The Next Generation of HIV Prevention: Protecting Yourself and Those You Love With PrEP
For decades, HIV prevention has consisted of the judicious use of condoms, frequent testing, and diligent partner selection. That's an excellent beginning. And thanks to science, the tools available for those hoping to remain HIV-free continue to expand. Now, for those at higher-than-average risk, there's a fourth option when it comes to staying HIV-free called Pre-exposure prophylaxis -- or PrEP, for short. Here's what you should know.
What Is PrEP?
PrEP is a daily pill that healthy, high-risk individuals can take to keep HIV at bay. Prophylaxis is a medical term for an action intended to prevent illness. Much like the malaria medication taken by millions of people worldwide, PrEP makes it harder for the HIV virus to take hold. If taken as directed by a doctor, PrEP can decrease the odds of contracting HIV via sexual contact by up to 90 percent, according to the Centers for Disease Control and Prevention. Contracting HIV by contact with contaminated needles is also dramatically reduced -- by up to 70 percent -- by taking the PrEP pill every day without fail.
PrEP is intended for use in populations in which the potential to contract HIV either sexually or via needlestick is high. These include some members of the LGBTQ community, injection drug users, sex workers, and so on. Prophylaxis is critical for keeping many members of these groups healthy and decreasing HIV/AIDS in the world population.
Talking to Your Doctor About PrEP
The three prevention methods that proceeded PrEP -- condoms, testing, and healthy relationships with intimate partners -- remain essential components of the effort to reduce risk and stop the spread of HIV. To that end, patients on PrEP need to visit with their doctors every three months for testing and medication refills. That visit is also a time when conversations about healthy behavior, safety in relationships, and drug cessation can take place. It's also when side effects of PrEP medication can be discussed. The most frequently experienced side effect to Truvada, the drug used in PrEP to keep the HIV virus from infecting healthy cells, is nausea. No life-threatening side effects have ever been reported. That visit is also a good time to discuss any issues that might arise with paying for PrEP. PrEP is covered in whole or in part by many forms of health insurance, and payment assistance is available from the makers of Truvada on an as-needed basis.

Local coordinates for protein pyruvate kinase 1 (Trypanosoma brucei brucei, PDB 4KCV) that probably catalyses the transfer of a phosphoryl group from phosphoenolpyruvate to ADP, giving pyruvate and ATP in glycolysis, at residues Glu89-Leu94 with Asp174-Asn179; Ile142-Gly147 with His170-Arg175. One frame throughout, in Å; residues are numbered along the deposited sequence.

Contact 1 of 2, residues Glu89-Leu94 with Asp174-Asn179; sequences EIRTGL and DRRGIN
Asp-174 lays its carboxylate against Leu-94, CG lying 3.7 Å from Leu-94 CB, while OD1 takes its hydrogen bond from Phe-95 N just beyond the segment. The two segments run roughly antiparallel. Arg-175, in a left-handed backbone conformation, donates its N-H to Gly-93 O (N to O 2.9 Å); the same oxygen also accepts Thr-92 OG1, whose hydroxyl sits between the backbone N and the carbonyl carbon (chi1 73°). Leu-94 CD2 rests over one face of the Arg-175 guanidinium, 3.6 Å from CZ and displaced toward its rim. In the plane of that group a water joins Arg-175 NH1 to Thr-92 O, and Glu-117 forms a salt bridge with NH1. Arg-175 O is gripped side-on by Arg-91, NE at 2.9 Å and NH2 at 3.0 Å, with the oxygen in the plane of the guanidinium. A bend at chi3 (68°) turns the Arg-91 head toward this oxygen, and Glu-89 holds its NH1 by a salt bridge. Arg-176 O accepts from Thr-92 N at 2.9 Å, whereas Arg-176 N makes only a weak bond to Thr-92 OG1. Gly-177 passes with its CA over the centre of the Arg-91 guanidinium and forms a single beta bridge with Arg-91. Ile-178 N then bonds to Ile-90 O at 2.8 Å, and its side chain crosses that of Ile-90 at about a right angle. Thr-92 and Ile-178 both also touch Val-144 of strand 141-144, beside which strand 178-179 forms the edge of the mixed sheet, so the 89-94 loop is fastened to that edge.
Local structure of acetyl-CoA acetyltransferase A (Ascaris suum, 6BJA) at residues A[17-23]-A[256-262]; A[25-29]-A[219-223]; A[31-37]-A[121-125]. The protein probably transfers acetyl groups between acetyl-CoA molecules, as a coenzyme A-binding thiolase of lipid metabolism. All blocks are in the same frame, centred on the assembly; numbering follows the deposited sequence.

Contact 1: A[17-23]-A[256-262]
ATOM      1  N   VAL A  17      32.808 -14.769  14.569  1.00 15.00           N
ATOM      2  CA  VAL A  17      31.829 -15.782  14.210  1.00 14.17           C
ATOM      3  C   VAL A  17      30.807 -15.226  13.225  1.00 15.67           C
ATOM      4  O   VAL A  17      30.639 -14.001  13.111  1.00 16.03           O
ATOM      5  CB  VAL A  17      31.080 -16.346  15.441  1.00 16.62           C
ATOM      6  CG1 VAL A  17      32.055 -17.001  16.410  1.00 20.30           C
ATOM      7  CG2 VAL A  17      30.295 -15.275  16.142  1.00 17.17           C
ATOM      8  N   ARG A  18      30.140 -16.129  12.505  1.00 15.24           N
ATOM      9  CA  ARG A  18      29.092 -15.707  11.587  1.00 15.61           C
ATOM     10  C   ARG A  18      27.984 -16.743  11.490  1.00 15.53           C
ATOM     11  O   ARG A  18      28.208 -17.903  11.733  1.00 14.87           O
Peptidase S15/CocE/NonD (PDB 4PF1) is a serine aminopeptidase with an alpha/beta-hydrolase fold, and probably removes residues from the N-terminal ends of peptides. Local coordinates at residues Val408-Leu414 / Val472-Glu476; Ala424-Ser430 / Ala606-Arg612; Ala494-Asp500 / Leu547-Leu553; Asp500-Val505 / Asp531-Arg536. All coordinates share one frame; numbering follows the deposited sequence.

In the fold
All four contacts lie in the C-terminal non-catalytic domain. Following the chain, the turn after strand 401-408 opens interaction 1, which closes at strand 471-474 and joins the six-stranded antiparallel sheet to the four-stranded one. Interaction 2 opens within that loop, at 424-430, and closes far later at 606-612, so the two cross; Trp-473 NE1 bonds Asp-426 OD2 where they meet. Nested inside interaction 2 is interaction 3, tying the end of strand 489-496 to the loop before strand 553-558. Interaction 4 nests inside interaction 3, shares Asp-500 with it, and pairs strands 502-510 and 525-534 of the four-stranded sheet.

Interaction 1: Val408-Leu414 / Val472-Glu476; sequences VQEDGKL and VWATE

HIV is a communicable, lifelong disease for which there is no cure. Although there may be a cure for or a vaccine against HIV someday, until then, the good news is that outstanding HIV prevention can be achieved by using condoms, talking to your partner, getting tested, and -- if you're at a high risk -- incorporating PrEP into your daily routine. If you belong to a high-risk group and feel like you could benefit from extra HIV protection, there's help out there to keep you safe. Make an appointment with your doctor to discuss starting PrEP.
Posted in Personal Health
*This information is for educational purposes only and does not constitute health care advice. You should always seek the advice of your doctor or physician before making health care decisions.